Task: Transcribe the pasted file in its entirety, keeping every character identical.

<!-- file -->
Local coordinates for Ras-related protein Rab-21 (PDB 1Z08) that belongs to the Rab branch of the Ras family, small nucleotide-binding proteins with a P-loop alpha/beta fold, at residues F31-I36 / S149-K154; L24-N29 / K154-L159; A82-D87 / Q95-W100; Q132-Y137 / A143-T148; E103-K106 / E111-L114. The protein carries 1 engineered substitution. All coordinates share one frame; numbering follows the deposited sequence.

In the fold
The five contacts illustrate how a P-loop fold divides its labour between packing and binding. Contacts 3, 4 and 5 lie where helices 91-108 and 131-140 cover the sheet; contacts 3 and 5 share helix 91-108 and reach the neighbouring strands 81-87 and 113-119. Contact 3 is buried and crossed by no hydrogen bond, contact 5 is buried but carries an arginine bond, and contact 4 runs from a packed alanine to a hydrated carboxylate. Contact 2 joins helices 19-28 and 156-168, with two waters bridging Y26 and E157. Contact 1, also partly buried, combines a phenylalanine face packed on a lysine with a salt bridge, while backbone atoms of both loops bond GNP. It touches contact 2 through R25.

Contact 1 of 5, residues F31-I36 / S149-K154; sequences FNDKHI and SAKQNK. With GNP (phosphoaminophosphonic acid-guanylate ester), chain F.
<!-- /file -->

Local coordinates for Ras-related protein Rab-21 (PDB 1Z08) that belongs to the Rab branch of the Ras family, small nucleotide-binding proteins with a P-loop alpha/beta fold, at residues F31-I36 / S149-K154; L24-N29 / K154-L159; A82-D87 / Q95-W100; Q132-Y137 / A143-T148; E103-K106 / E111-L114. The protein carries 1 engineered substitution. All coordinates share one frame; numbering follows the deposited sequence.

In the fold
The five contacts illustrate how a P-loop fold divides its labour between packing and binding. Contacts 3, 4 and 5 lie where helices 91-108 and 131-140 cover the sheet; contacts 3 and 5 share helix 91-108 and reach the neighbouring strands 81-87 and 113-119. Contact 3 is buried and crossed by no hydrogen bond, contact 5 is buried but carries an arginine bond, and contact 4 runs from a packed alanine to a hydrated carboxylate. Contact 2 joins helices 19-28 and 156-168, with two waters bridging Y26 and E157. Contact 1, also partly buried, combines a phenylalanine face packed on a lysine with a salt bridge, while backbone atoms of both loops bond GNP. It touches contact 2 through R25.

Contact 1 of 5, residues F31-I36 / S149-K154; sequences FNDKHI and SAKQNK. With GNP (phosphoaminophosphonic acid-guanylate ester), chain F.